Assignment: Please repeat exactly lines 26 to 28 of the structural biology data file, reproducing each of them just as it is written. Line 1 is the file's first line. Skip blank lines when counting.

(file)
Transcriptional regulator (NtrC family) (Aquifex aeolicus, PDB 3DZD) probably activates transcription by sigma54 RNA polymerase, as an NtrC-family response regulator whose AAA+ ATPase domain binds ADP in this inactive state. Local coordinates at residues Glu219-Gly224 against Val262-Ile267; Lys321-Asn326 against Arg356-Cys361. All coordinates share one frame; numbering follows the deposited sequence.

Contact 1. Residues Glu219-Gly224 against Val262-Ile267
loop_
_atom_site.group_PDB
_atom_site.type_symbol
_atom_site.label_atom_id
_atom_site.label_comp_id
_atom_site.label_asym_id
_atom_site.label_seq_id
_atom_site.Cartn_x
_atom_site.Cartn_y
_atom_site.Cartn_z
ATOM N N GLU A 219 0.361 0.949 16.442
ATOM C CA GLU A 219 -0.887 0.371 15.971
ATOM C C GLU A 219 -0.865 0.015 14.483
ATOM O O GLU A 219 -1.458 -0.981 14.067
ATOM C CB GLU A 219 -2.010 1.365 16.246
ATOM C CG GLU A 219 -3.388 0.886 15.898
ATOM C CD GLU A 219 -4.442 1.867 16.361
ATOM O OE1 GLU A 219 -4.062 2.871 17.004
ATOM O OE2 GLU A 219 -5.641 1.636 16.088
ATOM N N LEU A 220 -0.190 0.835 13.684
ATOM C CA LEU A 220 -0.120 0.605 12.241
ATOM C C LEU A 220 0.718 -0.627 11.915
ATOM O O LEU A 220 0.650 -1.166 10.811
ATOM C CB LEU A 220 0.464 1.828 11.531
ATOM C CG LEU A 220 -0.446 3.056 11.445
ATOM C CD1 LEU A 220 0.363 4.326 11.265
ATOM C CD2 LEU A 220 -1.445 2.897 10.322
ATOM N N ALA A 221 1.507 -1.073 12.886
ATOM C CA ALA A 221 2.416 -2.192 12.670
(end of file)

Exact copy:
ATOM C CB LEU A 220 0.464 1.828 11.531
ATOM C CG LEU A 220 -0.446 3.056 11.445
ATOM C CD1 LEU A 220 0.363 4.326 11.265